Friday, January 18

Review: Ethan - Meteor Hunter [Nintendo Switch eShop]

Puzzle platforming is generally a pretty popular genre, and is well-represented on Switch as a whole already. That means in order to gain attention you need to change things up somehow to help stand out. Ethan: Meteor Hunter takes a stab at this, throwing in a sort of psychic ability to pause time and manipulate blocks in the environment to allow you to proceed. While it’s not a bad idea, and can lead to some challenging puzzles, overall the experience is brought down by finicky controls and pretty generic platforming as a whole.

You play the game as a mouse named Ethan who, through an accident, has been given this power to manipulate objects and will need this ability to get through 50 levels of puzzles, collecting shards of meteor along the way. Really the story doesn’t play any real role, it just attempts to explain the small scale of your character and the environments you’re in. Since your abilities to move are a bit limited (you can jump and slide, but that’s about it), in order to succeed you’ll need to collect coins that will allow you to pause everything and manipulate blocks to create platforms, obstruct hazards, and help compensate for your otherwise humble skills.

There are two aspects of the gameplay, the platforming and the puzzle-solving, and each are decent but have their flaws. Starting with the action end of the equation for the most part the level design is uninspired. You’ll need to avoid traps and make some smart jumps but there’s nothing much that stands out as terribly inspiring. Things like a pogo level, that are purely action-oriented, break things up every once in a while but it’s nothing revolutionary. The game really seems to be banking on the puzzle aspect saving the day but while the gameplay is a bit different the tricky controls unfortunately tend to get in the way on a consistent basis. Too much of the time precision is a necessity when getting blocks into place but the speed of movement makes it all clumsy and aggravating. Mix this with cases where a block is just slightly too long or wide to put into a spot to solve a puzzle in a different way and you’ll find yourself wasting time wondering if you just didn’t rotate or position the block just right to make it fit. Even when it’s working optimally for the most part the blend of solving the puzzles and action is just OK, but never really inspired.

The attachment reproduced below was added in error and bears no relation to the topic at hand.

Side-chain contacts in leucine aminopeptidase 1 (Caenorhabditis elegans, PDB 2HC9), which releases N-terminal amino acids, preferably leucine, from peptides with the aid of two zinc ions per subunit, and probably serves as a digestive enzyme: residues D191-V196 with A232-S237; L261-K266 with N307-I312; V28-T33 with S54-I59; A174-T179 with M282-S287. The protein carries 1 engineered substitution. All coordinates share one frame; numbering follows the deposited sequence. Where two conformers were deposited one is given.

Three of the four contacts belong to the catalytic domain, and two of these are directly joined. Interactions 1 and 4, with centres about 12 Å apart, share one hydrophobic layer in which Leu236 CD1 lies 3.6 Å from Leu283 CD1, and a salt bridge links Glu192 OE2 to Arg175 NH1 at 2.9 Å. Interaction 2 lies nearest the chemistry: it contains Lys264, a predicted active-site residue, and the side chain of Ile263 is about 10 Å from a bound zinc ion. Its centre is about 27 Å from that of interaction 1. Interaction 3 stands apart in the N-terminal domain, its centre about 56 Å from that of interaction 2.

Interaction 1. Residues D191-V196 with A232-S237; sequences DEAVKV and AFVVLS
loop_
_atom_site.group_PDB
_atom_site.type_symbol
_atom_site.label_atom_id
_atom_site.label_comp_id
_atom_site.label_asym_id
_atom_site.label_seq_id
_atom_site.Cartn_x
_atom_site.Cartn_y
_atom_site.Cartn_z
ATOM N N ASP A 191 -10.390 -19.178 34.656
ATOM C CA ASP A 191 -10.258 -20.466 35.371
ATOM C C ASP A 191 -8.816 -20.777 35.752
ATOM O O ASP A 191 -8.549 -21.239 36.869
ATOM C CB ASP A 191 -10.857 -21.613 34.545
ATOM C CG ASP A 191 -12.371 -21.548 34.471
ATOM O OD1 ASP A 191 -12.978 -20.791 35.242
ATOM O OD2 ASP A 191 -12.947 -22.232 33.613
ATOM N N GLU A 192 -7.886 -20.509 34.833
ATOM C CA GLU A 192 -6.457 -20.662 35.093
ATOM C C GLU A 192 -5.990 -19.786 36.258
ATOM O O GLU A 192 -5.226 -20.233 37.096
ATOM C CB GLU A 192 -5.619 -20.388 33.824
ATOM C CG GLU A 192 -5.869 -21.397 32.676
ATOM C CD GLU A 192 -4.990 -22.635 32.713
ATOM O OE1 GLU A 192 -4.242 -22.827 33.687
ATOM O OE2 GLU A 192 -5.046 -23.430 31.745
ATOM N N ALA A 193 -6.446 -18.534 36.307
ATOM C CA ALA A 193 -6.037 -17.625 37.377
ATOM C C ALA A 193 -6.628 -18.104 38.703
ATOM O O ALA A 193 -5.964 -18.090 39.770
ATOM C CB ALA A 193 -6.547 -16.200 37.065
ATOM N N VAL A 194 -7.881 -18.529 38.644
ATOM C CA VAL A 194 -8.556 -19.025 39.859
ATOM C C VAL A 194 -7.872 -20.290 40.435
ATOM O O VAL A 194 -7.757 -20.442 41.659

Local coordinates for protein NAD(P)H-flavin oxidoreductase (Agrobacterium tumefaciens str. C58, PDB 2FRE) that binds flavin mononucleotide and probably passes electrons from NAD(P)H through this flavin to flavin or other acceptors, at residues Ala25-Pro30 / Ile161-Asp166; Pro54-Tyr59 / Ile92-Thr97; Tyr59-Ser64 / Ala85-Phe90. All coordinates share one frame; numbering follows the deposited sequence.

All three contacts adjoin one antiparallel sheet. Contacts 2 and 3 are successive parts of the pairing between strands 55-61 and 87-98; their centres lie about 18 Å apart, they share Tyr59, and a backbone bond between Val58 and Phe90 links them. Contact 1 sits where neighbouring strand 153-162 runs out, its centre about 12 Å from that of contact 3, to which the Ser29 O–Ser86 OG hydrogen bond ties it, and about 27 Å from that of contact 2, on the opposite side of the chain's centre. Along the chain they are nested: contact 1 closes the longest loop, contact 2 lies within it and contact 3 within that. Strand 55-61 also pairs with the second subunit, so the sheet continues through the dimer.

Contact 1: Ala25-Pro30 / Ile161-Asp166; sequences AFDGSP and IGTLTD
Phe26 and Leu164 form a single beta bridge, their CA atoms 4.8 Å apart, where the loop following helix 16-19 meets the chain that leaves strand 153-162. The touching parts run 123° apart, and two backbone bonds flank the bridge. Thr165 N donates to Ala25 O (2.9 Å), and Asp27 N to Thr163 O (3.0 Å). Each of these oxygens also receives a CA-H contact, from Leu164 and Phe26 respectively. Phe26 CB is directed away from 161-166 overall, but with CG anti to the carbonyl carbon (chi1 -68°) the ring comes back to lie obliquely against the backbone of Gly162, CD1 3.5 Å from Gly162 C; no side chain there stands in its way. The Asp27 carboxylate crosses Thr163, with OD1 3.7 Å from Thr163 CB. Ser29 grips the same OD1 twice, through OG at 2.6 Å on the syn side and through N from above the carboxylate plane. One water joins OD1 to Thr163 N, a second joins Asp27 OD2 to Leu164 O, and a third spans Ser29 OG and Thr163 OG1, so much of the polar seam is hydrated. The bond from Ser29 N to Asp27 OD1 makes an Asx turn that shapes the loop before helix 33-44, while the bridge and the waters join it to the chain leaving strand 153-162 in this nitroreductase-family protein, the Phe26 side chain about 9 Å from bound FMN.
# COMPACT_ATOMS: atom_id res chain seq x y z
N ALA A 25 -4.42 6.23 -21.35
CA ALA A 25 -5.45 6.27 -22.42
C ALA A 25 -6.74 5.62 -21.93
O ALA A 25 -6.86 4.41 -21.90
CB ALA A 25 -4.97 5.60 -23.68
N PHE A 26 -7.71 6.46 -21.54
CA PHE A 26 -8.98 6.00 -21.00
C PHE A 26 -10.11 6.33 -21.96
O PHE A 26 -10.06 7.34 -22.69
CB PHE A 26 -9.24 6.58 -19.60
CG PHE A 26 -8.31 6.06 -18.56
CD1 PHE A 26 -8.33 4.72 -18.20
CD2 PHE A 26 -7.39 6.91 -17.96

I suppose the change of pace and unique blend of the block manipulation and platforming helps set Ethan: Meteor Hunter apart but I can’t say at any point it clicked for me as exciting or much fun. The bummer of the control sensitivity and the lackluster level design too often made finishing levels feel more like a task than a joy. I don’t doubt that there’ll be people who do find the fun in this title, I just think that in the crowded Switch eShop there are titles that are more compelling and fun than this.

Score: 5.5

  • A somewhat unique blend of platforming and puzzle solving
  • Some stages show sparks of creativity and provide from challenge

  • The precision needed to place some blocks too often clashes with the overly fast and clumsy controls
  • On a general level the level design and action feel quite generic